After intense interpellation among lawmakers, the House of Representatives approved on 2nd reading Wednesday night a bill on the National ID system.
Proponents of the bill agreed to amend the proposed measure by removing Sections 4 and 7, subsections 34 and 35 with respect to the entries on sensitive information.
On Thursday, opponents of the bill in the Makabayan bloc who interpellated the proponents during the plenary debate reiterated why they were against the bill.
ACT Teachers Rep. Antonio Tinio said he opposed the measure because it was a violation of people's right to privacy.
"Kaya natin kinukwestyon at tinututulan dahil ang ID ay nakakabit sa database, tapos sa database na iyon, hindi lang simpleng identification ang hinihingi sayo kundi bukod sa biometric kasama ang iyong genetic records, DNA, educational records, medical, religious, ideological and philosophical beliefs," he said.
"Kaya kung maipasa ang batas na ito, mawawalan na ng saysay ang “right to privacy.” Kasi lahat ng impormasyon kasama ang hindi hinihingi at hindi basta-basta ay maaring ibigay sa gobyerno o isuko," he added.
He also expressed concern that the information may be abused.
"Magiging sistema ito ng pag-monitor at pag-control o pagsupil sa taumbayan kung sakali. Madaling maabuso ito. Kaya dapat maging mapagbantay ang mamamayan," Tinio said.
Laguna 3rd District Rep. Sol Aragones, Chairperson of the Committee on Population and Family Relations, and Negros Oriental 3rd District Rep. Arnolfo Teves meanwhile defended the proposed measure for four hours from the interpellations of five partylist Representatives namely Carlos Isagani Zarate (Bayan Muna), Antonio Tinio and France Castro (ACT Teachers), Sarah Jane Elago (Kabataan), Arlene Brosas (Gabriela) and Ariel Casilao (Anakpawis).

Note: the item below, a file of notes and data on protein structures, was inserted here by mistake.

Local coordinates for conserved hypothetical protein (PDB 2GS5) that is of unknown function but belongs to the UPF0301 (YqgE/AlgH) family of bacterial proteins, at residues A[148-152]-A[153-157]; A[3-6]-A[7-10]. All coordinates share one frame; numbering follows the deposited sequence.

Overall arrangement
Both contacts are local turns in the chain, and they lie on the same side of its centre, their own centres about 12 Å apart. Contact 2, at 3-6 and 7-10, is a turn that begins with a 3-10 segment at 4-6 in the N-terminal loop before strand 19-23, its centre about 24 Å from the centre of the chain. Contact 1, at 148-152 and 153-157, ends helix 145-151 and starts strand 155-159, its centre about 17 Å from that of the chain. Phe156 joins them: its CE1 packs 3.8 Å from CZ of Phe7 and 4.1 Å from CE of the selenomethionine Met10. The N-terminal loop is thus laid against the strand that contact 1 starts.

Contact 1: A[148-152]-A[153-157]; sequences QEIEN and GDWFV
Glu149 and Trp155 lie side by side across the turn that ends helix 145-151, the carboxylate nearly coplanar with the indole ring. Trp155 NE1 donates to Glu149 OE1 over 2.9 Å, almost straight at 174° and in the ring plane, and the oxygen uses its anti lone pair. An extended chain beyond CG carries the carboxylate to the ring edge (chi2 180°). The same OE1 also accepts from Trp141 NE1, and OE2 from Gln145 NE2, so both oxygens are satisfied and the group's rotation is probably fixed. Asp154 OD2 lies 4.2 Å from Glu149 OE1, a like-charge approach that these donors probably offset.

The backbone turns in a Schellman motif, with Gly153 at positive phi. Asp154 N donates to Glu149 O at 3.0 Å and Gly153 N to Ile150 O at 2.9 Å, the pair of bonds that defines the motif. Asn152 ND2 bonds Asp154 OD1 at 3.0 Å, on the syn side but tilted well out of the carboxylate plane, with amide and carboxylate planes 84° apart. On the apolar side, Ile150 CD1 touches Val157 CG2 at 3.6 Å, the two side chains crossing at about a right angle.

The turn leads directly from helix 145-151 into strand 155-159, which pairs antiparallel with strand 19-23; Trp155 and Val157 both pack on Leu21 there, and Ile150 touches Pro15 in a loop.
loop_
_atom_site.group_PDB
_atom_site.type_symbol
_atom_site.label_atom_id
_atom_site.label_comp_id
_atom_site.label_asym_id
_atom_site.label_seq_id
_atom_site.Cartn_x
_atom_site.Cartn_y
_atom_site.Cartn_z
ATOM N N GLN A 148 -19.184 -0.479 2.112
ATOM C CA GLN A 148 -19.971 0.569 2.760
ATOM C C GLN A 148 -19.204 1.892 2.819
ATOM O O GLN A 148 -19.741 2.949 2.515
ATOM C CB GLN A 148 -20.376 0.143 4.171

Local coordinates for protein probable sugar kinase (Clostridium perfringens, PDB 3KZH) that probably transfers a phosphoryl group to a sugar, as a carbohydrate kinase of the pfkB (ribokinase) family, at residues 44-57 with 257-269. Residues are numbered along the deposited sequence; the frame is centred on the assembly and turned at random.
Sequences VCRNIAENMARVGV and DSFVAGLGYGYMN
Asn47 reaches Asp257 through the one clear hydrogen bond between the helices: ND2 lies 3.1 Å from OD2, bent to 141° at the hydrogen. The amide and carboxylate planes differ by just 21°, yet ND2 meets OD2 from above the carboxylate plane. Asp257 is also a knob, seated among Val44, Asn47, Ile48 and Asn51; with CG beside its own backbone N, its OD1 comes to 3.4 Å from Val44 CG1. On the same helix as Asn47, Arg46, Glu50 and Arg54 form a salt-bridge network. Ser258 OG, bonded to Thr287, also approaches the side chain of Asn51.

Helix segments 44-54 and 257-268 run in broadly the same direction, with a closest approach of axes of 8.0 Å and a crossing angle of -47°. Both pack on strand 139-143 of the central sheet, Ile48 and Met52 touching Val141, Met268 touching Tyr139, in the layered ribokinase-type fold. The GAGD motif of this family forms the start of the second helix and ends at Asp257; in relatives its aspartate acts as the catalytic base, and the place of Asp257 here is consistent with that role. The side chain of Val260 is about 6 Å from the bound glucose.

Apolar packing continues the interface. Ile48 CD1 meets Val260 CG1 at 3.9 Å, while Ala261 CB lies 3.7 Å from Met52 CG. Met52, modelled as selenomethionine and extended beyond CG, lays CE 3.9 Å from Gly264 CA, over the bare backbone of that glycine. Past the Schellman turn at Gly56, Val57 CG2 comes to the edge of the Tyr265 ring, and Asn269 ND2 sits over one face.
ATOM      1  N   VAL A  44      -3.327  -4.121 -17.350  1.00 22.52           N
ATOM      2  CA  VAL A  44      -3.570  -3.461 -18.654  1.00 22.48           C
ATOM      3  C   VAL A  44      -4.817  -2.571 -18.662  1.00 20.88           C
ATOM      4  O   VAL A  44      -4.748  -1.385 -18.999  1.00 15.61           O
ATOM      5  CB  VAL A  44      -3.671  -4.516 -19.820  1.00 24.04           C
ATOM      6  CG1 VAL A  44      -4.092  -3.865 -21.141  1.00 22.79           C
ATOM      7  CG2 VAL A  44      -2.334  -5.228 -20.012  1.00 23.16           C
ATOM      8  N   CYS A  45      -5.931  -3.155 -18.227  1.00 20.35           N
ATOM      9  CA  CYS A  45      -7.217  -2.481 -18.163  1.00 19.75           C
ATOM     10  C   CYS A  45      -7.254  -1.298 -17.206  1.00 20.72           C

Aragones and Teves allayed the partylist lawmakers' concerns on the bill's supposed invasion of privacy, and said it will instead help address terrorism because it could prevent the use of false identities, fraudulent transactions, and misrepresentations.
Aragones pointed out that FilSys will also simplify processes in public services, reduce redundancy and delay in government services and transactions, eliminate multiple government identification system, bring down administrative costs and expenses, promote greater convenience to the public, and facilitate private business, among others.
She also cited the successful implementation of national ID systems in other countries. It has been pointed out that the Philippines is one of the nine countries in the world that does not have a national ID system.
House Bill No. 6221, which substituted House Bills Nos. 12, 107, 171, 317, 368, 512, 523, 597, 696, 1267, 1687, 1711, 2001, 2167, 2338, 3425, 3448 and 4167, establishes the Philippine Identification System or FilSys. Former President and Pampanga Rep. Pampanga Rep. Gloria Macapagal Arroyo is the author of HB No. 696.
Under the proposed measure, all Filipinos, 18 years old and above, both in the Philippines and abroad, are required to register under the FilSys. They will be issued a non-transferable FilID card with the corresponding Common Reference Number (CRN) which will be permanent.
The FilID shall serve as the official government-issued identification document of a cardholder in dealing with national government agencies, local government units (LGUs), government owned or controlled corporations (GOCCs) and government financial institutions (GFIs) as well as private entities and organizations. No other ID will be required.
The issuance of the FilID will be free of charge. The Philippine Statistics Authority (PSA) will manage the implementation of the system including its database in cooperation with the Department of Information and Communications Technology (DICT) and National Privacy Commission (NPC).
The proposed law penalizes a person who uses fraudulent information in the FilSys as well as disclose any information on the system without any authority. The bill will be submitted to the plenary on third and final reading in the coming days.